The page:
Facebook posts could mean more than just wanting to upload a few holiday snaps, with a recent study by the University of British Columbia, finding that envy is the key motivator behind many Facebook updates, which isn't a good thing for users' mental well-being.
To find out more about the possible negative effects of Facebook use, researchers surveyed 1,193 Facebook users at a German university. The students responded to a series of questions about their use of the social network, and reported the feelings that they experienced while using it. The team then cross-referenced the students' Facebook habits with their reported feelings, finding that Facebook led users to feel unfulfilled by their own lives when compared to those of others.
"Social media participation has been linked to depression, anxiety and narcissistic behaviour, but the reasons haven't been well-explained. We found envy to be the missing link."
The team concluded that such feelings of unfulfillment, jealousy and self-importance are among the main motivators behind many posts on the site, as users attempt to portray their best selves. "Social media participation has been linked to depression, anxiety and narcissistic behaviour, but the reasons haven't been well-explained," said Izak Benbasat, one of the authors on the study, "We found envy to be the missing link."
The team also found that travel photos are one of the strongest factors behind Facebook-induced envy, with people posting their most perfect holiday photos in an attempt to portray a more perfect, if unrealistic, life. The reason for this however was not to induce jealousy in others, but rather a desire to compete with friends and maintain appearances.
Benbasat commented that due to the nature of social networking, these types of post are unlikely to change. However measures can be taken to reduce these negative feelings, "Sharing pictures and stories about the highlights of your life -- that's so much of what Facebook is for, so you can't take that away," he said. "But I think it's important for people to know what impact it can have on their well-being. Parents and teachers should take note as young people can be particularly vulnerable to the dark side of social media."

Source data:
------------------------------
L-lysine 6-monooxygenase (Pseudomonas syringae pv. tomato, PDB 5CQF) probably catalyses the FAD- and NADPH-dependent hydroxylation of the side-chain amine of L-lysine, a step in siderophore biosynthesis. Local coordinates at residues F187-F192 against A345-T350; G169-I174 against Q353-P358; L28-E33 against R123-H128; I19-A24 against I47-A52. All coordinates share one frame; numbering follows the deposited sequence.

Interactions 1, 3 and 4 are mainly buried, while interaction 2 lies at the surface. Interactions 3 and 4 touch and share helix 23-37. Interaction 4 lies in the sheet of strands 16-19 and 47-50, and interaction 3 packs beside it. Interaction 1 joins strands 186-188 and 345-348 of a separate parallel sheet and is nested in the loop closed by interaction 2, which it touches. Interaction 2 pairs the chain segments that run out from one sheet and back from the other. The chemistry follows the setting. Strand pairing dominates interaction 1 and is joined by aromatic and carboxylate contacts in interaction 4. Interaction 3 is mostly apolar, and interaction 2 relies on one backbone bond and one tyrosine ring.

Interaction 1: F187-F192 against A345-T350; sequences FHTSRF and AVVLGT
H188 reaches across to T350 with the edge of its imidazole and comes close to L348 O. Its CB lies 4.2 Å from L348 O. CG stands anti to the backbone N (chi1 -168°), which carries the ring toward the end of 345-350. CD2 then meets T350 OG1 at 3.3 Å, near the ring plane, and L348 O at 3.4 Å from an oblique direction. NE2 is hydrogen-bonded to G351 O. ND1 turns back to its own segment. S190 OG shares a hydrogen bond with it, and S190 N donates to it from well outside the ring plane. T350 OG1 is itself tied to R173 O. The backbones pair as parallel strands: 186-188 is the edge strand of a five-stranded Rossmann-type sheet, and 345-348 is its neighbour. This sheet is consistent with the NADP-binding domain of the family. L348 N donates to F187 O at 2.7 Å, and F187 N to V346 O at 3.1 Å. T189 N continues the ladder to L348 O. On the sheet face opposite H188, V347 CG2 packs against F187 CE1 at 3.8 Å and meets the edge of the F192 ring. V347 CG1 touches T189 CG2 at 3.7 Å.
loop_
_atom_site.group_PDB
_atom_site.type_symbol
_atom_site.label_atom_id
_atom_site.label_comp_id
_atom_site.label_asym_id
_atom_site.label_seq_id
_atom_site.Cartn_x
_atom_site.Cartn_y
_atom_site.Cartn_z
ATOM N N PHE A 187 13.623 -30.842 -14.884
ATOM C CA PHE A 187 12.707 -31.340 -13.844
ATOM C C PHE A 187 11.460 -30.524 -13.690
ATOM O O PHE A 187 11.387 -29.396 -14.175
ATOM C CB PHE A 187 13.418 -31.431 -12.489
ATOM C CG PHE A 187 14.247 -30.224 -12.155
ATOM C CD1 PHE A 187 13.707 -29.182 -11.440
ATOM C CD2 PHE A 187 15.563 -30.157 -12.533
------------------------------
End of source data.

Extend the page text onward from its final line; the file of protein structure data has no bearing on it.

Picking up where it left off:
This research is not the first to find that Facebook can cause feelings of unhappiness and unfulfillment. In a study published last month a team of researchers from the Happiness Research Institute in Denmark reported their findings that Facebook users are 39 per cent more likely to experience feelings of unhappiness than non-Facebook users. In the study participants that went one week without Facebook reported an improved social life and better concentration, with a higher percentage of abstainers reporting feelings of happiness and satisfaction with their lives than those who continued to use the site.
"Travel photos are one of the strongest factors behind Facebook-induced envy, with people posting their most perfect holiday photos in an attempt to portray a more perfect, if unrealistic, life."
The Dutch website 99 Days of Freedom is an online study on how a Facebook-free life can affect happiness. Users can sign up on the website for 99 Facebook free days, or longer if they choose, to see what impact it has on their life. Some 43,346 people are currently subscribed.
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